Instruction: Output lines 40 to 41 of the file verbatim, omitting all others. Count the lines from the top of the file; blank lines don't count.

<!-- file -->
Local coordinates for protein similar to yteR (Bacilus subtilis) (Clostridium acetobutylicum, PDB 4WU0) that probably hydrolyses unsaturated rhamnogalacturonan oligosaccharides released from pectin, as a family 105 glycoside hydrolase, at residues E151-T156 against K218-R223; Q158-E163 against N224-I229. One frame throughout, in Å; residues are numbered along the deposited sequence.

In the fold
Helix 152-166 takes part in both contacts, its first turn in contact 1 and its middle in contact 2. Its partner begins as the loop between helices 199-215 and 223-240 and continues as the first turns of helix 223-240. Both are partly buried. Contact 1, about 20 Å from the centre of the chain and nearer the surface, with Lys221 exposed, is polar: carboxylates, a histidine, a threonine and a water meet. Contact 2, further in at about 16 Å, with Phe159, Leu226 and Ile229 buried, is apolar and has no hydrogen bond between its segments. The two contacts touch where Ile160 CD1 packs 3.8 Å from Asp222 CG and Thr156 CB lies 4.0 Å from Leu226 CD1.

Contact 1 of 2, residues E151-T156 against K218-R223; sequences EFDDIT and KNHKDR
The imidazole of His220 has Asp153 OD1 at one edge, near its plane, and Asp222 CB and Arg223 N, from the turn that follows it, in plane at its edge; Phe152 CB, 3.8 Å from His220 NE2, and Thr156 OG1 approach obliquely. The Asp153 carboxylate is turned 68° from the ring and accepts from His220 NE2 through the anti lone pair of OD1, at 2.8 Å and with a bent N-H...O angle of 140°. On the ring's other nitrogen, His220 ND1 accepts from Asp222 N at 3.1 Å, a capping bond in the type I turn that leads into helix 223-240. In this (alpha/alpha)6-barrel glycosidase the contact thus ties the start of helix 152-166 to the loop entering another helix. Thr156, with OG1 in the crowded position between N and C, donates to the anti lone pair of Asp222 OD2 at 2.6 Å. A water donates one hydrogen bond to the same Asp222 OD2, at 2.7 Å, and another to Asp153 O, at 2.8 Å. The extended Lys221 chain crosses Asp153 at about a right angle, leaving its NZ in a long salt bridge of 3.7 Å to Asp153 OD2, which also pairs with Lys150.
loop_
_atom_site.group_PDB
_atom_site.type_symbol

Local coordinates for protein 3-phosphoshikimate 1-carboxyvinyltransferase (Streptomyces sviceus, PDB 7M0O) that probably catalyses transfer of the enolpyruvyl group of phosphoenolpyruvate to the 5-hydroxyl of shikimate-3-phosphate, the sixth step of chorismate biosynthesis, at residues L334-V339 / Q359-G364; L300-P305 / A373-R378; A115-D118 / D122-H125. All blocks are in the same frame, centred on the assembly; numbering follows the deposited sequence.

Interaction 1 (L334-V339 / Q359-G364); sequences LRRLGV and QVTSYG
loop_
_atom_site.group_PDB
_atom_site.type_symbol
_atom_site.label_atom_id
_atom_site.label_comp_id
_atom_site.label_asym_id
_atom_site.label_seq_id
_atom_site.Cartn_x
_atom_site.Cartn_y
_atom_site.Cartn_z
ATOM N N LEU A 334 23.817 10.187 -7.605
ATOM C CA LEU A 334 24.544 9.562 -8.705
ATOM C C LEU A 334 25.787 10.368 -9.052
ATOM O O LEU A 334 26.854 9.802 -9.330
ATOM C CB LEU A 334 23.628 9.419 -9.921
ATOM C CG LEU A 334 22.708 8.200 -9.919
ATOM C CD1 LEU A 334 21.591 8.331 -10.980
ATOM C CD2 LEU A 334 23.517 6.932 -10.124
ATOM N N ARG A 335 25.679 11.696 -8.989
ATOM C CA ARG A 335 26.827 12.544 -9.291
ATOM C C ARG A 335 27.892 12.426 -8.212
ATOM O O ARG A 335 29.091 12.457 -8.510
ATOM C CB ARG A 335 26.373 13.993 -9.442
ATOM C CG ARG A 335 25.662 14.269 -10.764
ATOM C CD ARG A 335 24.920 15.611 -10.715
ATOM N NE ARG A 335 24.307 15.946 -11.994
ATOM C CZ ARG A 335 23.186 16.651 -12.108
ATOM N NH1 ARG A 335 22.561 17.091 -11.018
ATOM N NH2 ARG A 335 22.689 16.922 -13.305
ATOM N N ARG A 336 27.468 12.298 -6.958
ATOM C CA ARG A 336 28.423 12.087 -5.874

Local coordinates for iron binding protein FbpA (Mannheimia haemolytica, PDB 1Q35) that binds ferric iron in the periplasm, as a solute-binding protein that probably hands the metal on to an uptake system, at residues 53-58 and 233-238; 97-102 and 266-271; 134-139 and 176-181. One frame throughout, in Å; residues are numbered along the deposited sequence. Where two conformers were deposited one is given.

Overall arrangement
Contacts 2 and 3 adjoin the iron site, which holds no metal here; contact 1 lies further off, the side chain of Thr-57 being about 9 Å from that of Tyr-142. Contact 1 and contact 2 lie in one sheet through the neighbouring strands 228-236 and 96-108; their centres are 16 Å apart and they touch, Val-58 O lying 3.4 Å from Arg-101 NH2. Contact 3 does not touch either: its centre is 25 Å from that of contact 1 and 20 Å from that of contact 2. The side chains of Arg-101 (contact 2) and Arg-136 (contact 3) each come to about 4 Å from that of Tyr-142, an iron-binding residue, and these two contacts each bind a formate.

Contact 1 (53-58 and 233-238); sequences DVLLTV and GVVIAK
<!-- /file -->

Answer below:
ATOM N N ARG A 336 27.468 12.298 -6.958
ATOM C CA ARG A 336 28.423 12.087 -5.874